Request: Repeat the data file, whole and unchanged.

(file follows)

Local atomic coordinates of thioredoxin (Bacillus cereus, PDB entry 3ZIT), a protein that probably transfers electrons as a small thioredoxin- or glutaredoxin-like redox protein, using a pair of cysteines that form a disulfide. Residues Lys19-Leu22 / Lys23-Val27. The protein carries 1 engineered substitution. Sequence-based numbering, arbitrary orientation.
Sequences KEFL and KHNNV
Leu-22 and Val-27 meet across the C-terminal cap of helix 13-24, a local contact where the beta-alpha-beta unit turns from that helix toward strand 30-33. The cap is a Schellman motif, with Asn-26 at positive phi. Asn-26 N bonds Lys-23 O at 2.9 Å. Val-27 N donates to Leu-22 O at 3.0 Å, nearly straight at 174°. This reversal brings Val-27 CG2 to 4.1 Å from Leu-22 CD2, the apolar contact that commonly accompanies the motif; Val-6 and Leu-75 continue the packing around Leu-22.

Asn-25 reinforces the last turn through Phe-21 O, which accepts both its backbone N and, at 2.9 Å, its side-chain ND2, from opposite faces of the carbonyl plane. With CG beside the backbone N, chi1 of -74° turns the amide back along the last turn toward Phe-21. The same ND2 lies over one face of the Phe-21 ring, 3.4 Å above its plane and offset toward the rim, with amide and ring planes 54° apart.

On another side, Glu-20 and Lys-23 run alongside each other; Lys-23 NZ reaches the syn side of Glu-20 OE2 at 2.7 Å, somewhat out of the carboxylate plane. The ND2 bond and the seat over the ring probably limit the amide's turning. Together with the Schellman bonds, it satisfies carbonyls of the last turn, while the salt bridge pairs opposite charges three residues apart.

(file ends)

Local atomic coordinates of thioredoxin (Bacillus cereus, PDB entry 3ZIT), a protein that probably transfers electrons as a small thioredoxin- or glutaredoxin-like redox protein, using a pair of cysteines that form a disulfide. Residues Lys19-Leu22 / Lys23-Val27. The protein carries 1 engineered substitution. Sequence-based numbering, arbitrary orientation.
Sequences KEFL and KHNNV
Leu-22 and Val-27 meet across the C-terminal cap of helix 13-24, a local contact where the beta-alpha-beta unit turns from that helix toward strand 30-33. The cap is a Schellman motif, with Asn-26 at positive phi. Asn-26 N bonds Lys-23 O at 2.9 Å. Val-27 N donates to Leu-22 O at 3.0 Å, nearly straight at 174°. This reversal brings Val-27 CG2 to 4.1 Å from Leu-22 CD2, the apolar contact that commonly accompanies the motif; Val-6 and Leu-75 continue the packing around Leu-22.

Asn-25 reinforces the last turn through Phe-21 O, which accepts both its backbone N and, at 2.9 Å, its side-chain ND2, from opposite faces of the carbonyl plane. With CG beside the backbone N, chi1 of -74° turns the amide back along the last turn toward Phe-21. The same ND2 lies over one face of the Phe-21 ring, 3.4 Å above its plane and offset toward the rim, with amide and ring planes 54° apart.

On another side, Glu-20 and Lys-23 run alongside each other; Lys-23 NZ reaches the syn side of Glu-20 OE2 at 2.7 Å, somewhat out of the carboxylate plane. The ND2 bond and the seat over the ring probably limit the amide's turning. Together with the Schellman bonds, it satisfies carbonyls of the last turn, while the salt bridge pairs opposite charges three residues apart.